Stronger Corn Price Spells Less Feeding in 2010

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By Linda H. Smith

As the dust settled from the June Acreage and Grain Stocks Reports, the bottom line for livestock producers is slightly higher corn prices for the 2010 marketing year than 2009, USDA reports: $3.45 to $4.05 versus $3.50-$3.60. The prices for the other feed grains—sorghum, barley and oats—all will rise somewhat as well.

“U.S. feed grain production in 2010/11 is projected at 350.6 million metric tons (mmt), up 1.6 million from 2009, as increased corn acres more than offset reductions in the other three feed grains,” reports Allen Baker, USDA economist.

Feed grain supply is projected at 394.6 mmt, down 3.7 million from last year because beginning stocks were lowered 3.4 million tons to 41.9 million in the July Supply-Demand report because of stronger use in 2009/10.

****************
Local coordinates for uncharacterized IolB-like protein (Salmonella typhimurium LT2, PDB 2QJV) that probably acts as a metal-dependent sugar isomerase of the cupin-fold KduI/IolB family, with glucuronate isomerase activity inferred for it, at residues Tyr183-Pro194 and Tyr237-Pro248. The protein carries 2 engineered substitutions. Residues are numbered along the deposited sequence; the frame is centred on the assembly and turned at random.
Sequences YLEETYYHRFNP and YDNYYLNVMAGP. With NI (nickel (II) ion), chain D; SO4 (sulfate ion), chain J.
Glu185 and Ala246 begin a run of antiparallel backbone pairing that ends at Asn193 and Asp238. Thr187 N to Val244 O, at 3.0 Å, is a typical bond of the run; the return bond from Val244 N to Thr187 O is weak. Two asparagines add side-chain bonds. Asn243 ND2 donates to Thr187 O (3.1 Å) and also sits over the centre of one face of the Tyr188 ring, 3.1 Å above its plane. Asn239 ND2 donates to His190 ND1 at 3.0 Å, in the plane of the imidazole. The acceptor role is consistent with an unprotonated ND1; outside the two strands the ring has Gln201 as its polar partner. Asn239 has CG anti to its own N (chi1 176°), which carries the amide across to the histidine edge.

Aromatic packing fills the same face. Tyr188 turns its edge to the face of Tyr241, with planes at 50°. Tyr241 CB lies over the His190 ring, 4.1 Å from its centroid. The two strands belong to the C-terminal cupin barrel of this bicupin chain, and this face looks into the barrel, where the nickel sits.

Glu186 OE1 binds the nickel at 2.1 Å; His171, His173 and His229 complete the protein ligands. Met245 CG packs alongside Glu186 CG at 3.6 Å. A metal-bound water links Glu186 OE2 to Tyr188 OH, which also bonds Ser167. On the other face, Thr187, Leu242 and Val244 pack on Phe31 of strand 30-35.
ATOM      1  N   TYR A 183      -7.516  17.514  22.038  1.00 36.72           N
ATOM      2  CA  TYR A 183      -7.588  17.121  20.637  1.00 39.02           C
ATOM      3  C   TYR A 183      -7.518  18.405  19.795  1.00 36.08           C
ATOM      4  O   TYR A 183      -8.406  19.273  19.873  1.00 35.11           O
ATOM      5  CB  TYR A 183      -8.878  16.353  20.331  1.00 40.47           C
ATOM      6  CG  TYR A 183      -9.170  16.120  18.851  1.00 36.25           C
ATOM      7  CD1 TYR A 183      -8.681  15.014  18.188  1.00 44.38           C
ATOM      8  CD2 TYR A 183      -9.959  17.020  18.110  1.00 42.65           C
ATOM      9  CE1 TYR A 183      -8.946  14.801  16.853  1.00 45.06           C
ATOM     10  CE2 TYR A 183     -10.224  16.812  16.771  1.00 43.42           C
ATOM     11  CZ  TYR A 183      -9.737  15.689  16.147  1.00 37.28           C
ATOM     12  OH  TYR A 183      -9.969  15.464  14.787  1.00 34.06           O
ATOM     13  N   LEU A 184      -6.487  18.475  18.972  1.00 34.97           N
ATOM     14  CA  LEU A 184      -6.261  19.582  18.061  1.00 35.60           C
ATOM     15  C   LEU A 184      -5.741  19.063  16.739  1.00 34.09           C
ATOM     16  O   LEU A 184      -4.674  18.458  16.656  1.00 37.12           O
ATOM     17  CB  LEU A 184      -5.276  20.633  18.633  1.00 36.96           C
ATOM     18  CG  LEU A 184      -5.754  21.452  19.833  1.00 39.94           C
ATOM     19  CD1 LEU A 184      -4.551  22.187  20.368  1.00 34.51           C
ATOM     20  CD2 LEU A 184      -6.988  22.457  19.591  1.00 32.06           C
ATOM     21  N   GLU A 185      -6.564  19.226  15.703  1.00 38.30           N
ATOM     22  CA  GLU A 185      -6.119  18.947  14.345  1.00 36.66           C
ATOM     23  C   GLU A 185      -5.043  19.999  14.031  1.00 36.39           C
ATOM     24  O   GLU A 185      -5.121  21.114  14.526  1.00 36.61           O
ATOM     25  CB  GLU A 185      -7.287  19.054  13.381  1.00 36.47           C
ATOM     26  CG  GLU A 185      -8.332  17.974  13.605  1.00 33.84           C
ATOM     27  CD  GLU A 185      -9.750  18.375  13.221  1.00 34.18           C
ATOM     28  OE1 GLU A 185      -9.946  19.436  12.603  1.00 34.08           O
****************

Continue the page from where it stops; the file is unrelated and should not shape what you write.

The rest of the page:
The Index of grain-consuming animal units (GCAUs) for 2010/11 is expected to be down slightly from 2009/10, and grain used per GCAU will be down slightly as well. This leads USDA to project feed and residual use of all feed grains at 141.6 mmt, and feed grains plus wheat at 147.57 million tons, down from 150.3 last year.

GCAUs for poultry and hogs are up, while all other categories are down, with cattle on feed down the most, reports USDA economist Edward Allen. “Current feed use by cattle in feedlots in 2011 is expected to decline from 2010, as beef production in 2011 drops from 25.8 billion this year to 25.2 billion pounds next year. In addition, some additional feed needs may be satisfied by distillers’ grains.”

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